Reporting Corporate Social Responsibility (CSR) to Reflect Social Value

May 5th 2021 | Posted by phil scott

Reporting Corporate Social Responsibility (CSR) to Reflect Social Value

Reporting Corporate Social Responsibility (CSR) to Reflect Social Value

There is an expectation for businesses to generate social value. Consumers look for this, and top-performing finance professionals know that understanding this value is a vital aspect of measuring a business’s performance.

Social value is generated through various different corporate social responsibility (CSR) initiatives. This includes the launching of foundations, sustainability initiatives, and supporting local community groups and charities.

The importance of social investment

One major factor that makes social investment essential for businesses is consumer expectation. People like to know that the businesses they interact with are socially aware and active. So, businesses who want to prosper in the current climate invest time, resources, and money to develop a transparent CSR strategy.

However, in some organisations, there is a lack of strategic focus and budget clarity in this area. Finance professionals who are strategically aware in the arena of CSR and social value are leading the way in showing how robust and accurate social value data is vital. Without it, a business cannot hope to develop a meaningful CSR strategy.

Understanding the value of social investment

The data surrounding social value can be collated and analysed in different ways, depending on the business. However, overall, certain elements are central to an understanding of social value.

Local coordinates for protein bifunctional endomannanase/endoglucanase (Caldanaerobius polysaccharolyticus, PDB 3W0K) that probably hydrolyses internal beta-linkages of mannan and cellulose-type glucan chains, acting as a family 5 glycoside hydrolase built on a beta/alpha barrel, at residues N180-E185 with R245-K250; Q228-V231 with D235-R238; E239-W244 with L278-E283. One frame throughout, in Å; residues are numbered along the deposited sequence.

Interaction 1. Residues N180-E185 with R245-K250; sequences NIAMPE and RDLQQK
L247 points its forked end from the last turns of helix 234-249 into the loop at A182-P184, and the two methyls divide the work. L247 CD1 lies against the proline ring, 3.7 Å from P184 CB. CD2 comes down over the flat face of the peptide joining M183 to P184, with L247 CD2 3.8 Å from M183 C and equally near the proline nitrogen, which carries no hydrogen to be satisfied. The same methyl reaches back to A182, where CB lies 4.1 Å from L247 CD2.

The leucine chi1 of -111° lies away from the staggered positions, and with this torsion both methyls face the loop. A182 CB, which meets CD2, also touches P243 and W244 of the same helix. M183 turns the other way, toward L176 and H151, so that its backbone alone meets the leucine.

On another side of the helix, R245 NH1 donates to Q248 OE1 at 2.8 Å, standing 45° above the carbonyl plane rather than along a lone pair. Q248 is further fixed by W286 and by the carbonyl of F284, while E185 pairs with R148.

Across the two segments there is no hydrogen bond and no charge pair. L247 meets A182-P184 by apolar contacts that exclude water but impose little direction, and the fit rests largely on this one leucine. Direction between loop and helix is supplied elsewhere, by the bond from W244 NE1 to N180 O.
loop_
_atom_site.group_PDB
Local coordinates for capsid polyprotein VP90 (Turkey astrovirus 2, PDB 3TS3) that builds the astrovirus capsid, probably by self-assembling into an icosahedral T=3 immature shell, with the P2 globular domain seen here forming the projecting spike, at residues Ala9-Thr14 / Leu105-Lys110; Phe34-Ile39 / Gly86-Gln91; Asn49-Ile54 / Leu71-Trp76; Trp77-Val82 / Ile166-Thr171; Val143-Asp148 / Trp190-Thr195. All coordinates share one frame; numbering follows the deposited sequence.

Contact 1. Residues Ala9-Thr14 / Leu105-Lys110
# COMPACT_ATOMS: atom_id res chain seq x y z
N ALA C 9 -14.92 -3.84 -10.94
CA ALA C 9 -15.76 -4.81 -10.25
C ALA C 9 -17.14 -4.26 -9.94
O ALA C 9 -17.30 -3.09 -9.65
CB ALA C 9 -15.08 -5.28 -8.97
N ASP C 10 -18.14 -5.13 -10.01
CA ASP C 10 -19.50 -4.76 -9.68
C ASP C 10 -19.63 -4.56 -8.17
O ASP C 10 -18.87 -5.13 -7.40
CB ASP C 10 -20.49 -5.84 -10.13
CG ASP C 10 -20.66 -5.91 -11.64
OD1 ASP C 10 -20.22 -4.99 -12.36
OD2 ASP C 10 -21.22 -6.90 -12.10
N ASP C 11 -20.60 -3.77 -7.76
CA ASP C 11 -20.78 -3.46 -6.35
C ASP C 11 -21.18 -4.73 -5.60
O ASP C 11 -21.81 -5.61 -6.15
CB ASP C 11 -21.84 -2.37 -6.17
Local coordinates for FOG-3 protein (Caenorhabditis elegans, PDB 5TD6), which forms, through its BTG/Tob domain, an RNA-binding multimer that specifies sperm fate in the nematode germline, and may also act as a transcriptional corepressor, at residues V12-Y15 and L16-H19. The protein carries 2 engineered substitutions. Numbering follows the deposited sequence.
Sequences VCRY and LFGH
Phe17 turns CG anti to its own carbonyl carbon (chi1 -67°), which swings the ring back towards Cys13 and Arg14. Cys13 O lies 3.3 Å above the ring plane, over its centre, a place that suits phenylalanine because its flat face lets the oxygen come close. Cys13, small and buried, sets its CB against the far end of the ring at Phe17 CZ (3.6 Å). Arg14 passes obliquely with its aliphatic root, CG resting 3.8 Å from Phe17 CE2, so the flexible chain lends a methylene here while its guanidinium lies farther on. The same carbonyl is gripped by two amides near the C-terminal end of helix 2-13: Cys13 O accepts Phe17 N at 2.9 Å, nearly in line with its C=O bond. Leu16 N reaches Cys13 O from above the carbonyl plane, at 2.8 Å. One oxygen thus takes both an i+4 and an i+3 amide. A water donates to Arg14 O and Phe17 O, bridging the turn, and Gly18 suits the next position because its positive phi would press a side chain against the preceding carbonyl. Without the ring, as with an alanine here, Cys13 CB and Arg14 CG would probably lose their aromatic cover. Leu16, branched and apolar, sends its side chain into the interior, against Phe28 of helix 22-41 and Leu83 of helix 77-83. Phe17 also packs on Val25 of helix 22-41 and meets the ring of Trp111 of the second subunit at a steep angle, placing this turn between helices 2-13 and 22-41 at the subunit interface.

Knowledgeable finance directors and teams develop processes that allow a business to measure factors such as investing money in community ventures and time in volunteering against improvements made to the local community, environmental changes, and possibly even lives saved.

The difficulty arises from finding the most accurate measure of social value. One measure that is favoured by many businesses is Social Return on Investment (sROI). This measure is the monetary value that the business perceives to have achieved from its investment.

There are two obvious limitations to this measure. Firstly, a business may be tempted to invest only in initiatives that bring the highest sROI and therefore discount initiatives that are actually better aligned with its purpose. Secondly, there is always going to be some variance as to how monetary “value” is perceived by different businesses.

Top finance professionals and business leaders that there is more to truly understanding social value. Qualitative data has a vital role to play as it provides a humanised and deeper understanding of the difference that a particular investment makes. Without this data, a business cannot hope to measure the success of its CSR strategy and investment.

Ensuring the accuracy of data

Finance professionals know the value of real-time data when it comes to analysing a business’s financial health and performance. The same can be said for CSR reporting. Reporting software provisions like Salesforce and Google Analytics now enable the real-time capture of CSR-related data.

Businesses can also monitor online resources such as police and health statistics and social commentary sites to measure the ongoing value of their efforts. For example, a business may invest in a local health awareness initiative that improves community health figures.

This type of transparent and timely reporting is what consumers expect. Expert finance directors and top management teams know that this is the best way to measure social value as opposed to simply including data in an annual report.

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